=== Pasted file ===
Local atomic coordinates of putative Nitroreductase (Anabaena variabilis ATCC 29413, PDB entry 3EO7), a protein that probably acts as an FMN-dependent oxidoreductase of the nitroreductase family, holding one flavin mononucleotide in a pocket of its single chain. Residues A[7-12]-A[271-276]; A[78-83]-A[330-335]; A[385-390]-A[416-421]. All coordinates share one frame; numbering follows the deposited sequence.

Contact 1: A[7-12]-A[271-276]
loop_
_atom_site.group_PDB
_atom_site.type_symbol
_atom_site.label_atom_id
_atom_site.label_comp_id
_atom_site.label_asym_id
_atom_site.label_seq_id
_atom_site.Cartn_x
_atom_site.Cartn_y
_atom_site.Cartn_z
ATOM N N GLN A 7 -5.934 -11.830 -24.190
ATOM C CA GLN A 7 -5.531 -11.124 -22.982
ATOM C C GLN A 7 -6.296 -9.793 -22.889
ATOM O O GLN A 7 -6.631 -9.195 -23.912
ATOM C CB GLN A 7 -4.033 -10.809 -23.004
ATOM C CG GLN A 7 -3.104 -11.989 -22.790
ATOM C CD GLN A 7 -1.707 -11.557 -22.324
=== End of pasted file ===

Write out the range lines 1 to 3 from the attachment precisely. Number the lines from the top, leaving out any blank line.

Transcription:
Local atomic coordinates of putative Nitroreductase (Anabaena variabilis ATCC 29413, PDB entry 3EO7), a protein that probably acts as an FMN-dependent oxidoreductase of the nitroreductase family, holding one flavin mononucleotide in a pocket of its single chain. Residues A[7-12]-A[271-276]; A[78-83]-A[330-335]; A[385-390]-A[416-421]. All coordinates share one frame; numbering follows the deposited sequence.

Contact 1: A[7-12]-A[271-276]
loop_